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He closed his eyes, was able to calm the raging demons knifing pain through his body. Sleep, little one; no one will harm you tonight.He broke contact and found his body hard, heavy, bathed in perspiration. It was far too late to stop the beast in him from breaking free. He was burning with hunger, consumed with it, jackhammers beating at his skull, flames licking along his skin and nerve endings. The beast was unleashed, deadly, hungry. He had been more than gentle. She had inadvertently released the monster. He hoped she was as strong as he believed her to be.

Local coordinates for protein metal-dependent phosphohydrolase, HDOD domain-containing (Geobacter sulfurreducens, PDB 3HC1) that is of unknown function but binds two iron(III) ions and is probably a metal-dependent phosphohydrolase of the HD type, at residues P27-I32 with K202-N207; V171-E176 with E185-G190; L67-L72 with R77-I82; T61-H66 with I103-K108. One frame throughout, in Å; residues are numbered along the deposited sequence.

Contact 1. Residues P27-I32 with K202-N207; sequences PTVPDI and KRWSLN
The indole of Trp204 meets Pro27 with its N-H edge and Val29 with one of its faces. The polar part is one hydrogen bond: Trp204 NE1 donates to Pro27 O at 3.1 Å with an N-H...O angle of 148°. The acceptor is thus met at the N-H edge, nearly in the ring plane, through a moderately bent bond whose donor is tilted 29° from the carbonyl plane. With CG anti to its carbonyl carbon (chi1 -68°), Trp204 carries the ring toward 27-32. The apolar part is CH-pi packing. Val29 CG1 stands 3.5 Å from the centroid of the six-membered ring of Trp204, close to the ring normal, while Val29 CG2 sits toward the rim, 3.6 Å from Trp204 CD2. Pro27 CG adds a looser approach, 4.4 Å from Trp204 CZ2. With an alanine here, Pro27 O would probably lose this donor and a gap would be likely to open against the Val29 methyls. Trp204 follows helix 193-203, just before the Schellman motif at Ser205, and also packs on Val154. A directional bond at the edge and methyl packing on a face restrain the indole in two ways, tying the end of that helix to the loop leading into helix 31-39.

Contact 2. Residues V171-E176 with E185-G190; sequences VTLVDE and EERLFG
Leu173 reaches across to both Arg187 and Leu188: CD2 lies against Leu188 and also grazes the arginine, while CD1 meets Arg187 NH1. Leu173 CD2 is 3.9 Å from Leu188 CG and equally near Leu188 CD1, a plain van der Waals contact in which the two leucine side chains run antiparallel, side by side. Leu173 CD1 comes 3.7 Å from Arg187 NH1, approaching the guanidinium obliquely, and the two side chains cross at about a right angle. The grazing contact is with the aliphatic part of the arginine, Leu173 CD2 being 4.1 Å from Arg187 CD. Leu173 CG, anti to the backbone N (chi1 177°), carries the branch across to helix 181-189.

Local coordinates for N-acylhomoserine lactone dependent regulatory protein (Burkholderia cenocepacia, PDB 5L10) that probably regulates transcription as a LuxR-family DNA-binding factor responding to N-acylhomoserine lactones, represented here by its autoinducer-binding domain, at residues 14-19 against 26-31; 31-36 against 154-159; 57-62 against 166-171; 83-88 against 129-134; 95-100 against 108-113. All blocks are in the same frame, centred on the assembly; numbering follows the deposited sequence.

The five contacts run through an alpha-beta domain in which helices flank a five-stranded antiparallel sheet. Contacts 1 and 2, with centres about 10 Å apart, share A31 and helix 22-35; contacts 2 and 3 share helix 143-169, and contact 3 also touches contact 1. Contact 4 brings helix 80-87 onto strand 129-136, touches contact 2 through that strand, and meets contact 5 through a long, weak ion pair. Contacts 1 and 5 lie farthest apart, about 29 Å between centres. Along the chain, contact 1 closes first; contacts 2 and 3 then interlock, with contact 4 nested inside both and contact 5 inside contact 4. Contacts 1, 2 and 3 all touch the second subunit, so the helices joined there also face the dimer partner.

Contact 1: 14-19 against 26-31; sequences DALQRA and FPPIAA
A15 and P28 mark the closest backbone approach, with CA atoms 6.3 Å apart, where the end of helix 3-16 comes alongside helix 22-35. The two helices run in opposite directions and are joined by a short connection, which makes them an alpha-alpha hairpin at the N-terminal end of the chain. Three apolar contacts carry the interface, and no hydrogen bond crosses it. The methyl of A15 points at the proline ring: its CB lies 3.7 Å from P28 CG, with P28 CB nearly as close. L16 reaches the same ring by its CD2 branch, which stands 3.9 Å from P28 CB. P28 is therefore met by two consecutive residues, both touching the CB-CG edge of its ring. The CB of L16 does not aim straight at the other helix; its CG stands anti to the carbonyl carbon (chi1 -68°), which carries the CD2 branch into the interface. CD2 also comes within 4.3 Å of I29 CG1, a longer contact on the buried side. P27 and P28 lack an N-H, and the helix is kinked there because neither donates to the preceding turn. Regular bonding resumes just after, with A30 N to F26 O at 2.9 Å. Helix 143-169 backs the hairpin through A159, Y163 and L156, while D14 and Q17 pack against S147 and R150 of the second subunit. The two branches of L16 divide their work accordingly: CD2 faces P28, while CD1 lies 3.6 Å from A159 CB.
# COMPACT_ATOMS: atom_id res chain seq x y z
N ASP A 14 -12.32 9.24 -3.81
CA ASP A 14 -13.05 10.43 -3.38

Mikhail closed his eyes against his self-loathing. He had learned centuries ago that there was little point. And this time he didn’t want to fight it. This was not simply a strong sexual attraction he felt; it was far more than that. It was something primal. Something deep within him calling to something deep within her. Perhaps she craved the wildness in him as he craved the laughter and compassion in her. Did it matter? There would be no escape for either of them.

He touched her mind gently before closing his eyes and allowing his breath to cease. She was weeping silently, her body still in need from the effects of his mind touch. There was hurt and confusion in her, and her head was aching. Without thought, without reason, he enveloped her in the strength of his arms, stroked her silky hair and sent warmth and comfort to surround her. I am sorry I frightened you little one; it was wrong of me. Go to sleep now and be safe.He murmured the words against her temple, his lips brushing her forehead in gentleness, brushing her mind with tenderness.